Saturday, August 06, 2011

First draft

The sea-burned shingle

(poem removed)

6 comments:

Jim Murdoch said...

I have sat down to this one several times now. It isn’t working for me. The central image that I find myself clinging to is the ‘death-canal’ which I’m assuming is a play on ‘birth-canal’ – we have a child within, swimming in amniotic fluid fish-like and yet surprisingly human. I get that we are all born into death – from the moment we are born we are ‘dying’ as a result of Adamic sin – and so I suppose we are all proto-ghosts, ghosts-in-waiting. Or is the child already dead? Is the mirror man the doctor? I often think of surgeons with mirrors on their foreheads. Again you’ve wrapped up the ‘story’ in an imaginary landscape and I feel a little, as with the last poem, that this imagery, although nicely described, overpowers any meaning I might extract from this piece.

Marion McCready said...

thanks jim, you know I appreciate your perspective! I feel like apologising to you every time I post a poem, I have this image in my mind of you with your head in your hands trying to puzzle out my poems :)

Jim Murdoch said...

I think it’s important that I give you honest feedback, Marion, even if I’m approaching the poem from a direction you would have preferred I didn’t. I am the person completing this poem, trying to make it my own and so I’ll add from my own experiences and emphasise the parts that mean something to me. I see most of the imagery in this poem as decoration, setting and, on one level at least, ignore it. I looked for the players and found three: the narrator, the child and the mirror men which I’ve interpreted as a single role, the doctor, even though the rest of the staff would account for the use of a plural. I don’t feel though that I’m extracting meaning from the poem so much as imposing meaning onto it. Perhaps part of the problem here is that I’m a male but although I’ve come up with an ‘answer’ to the poem it still lacks personal meaning for me.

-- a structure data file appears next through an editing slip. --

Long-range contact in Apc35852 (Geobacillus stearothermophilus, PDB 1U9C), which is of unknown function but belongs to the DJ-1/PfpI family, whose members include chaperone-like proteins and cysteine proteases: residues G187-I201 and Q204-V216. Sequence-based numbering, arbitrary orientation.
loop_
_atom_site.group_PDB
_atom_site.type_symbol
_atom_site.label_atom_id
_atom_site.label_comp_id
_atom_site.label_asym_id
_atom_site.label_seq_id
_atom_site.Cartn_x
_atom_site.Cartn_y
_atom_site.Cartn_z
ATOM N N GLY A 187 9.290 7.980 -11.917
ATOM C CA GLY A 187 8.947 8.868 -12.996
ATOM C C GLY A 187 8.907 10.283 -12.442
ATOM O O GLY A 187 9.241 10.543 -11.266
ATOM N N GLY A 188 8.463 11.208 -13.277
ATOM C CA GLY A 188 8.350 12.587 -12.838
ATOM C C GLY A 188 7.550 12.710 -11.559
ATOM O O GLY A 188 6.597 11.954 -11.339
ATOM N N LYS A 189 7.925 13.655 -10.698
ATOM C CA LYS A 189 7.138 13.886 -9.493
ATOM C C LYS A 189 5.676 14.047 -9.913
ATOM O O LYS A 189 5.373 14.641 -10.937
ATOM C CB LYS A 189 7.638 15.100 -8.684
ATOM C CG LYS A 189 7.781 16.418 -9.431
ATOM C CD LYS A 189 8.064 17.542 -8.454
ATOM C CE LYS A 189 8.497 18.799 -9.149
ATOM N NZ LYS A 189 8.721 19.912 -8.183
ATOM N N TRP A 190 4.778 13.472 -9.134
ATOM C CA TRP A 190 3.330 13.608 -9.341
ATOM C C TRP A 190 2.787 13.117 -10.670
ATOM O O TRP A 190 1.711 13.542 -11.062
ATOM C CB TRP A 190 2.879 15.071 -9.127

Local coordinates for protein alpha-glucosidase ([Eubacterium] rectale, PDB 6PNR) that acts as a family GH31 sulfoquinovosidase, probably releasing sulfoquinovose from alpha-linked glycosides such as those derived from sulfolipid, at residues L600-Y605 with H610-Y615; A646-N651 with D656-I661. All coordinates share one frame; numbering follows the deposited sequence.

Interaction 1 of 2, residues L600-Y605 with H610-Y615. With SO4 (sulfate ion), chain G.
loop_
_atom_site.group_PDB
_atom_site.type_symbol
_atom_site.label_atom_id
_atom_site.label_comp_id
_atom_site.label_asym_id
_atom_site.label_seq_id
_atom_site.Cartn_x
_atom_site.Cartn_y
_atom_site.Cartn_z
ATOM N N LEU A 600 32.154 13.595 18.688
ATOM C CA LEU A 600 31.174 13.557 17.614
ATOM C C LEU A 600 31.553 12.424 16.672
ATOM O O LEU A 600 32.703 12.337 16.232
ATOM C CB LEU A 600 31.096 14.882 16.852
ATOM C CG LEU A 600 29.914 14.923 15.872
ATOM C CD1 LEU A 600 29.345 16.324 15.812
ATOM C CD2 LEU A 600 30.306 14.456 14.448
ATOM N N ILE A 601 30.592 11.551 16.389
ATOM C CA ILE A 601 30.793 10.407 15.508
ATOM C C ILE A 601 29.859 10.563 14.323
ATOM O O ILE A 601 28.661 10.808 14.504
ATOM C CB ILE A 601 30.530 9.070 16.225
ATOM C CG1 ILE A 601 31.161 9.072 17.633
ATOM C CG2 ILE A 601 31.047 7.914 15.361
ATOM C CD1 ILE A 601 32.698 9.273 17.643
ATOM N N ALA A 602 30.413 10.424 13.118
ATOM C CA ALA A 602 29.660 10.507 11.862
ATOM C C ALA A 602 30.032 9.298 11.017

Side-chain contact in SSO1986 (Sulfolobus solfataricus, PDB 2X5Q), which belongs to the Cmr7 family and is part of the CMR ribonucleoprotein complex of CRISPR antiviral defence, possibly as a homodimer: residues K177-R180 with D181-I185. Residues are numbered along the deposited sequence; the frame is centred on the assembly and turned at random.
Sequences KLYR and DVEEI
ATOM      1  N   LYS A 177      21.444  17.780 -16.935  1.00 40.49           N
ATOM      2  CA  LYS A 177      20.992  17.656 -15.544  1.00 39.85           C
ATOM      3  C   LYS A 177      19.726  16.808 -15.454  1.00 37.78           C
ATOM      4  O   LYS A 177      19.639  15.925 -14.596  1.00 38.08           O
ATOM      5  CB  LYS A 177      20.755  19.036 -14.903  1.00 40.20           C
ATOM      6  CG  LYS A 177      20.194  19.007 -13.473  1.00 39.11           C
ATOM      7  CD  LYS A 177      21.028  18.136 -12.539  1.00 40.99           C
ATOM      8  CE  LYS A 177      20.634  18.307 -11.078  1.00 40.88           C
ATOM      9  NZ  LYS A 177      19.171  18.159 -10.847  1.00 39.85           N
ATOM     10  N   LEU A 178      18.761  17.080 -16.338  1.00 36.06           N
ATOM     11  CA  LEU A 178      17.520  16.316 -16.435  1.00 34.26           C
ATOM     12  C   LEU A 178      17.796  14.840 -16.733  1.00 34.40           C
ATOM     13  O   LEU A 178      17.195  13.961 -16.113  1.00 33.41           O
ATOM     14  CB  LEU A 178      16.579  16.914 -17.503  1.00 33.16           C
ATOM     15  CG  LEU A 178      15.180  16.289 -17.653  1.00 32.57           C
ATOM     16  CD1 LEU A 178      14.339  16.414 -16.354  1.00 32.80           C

Marion McCready said...

that's why your comments are valuable to me, because they're honest and constructive.

sunnydunny said...

Hints of Celan here, Marion. Only quibbles I have are 'plumose' which I make an adjective, not a noun, and the repetition of orange. I like the energy, the assertiveness and the mystery.
Colin

Marion McCready said...

ah, of course, thanks for that colin!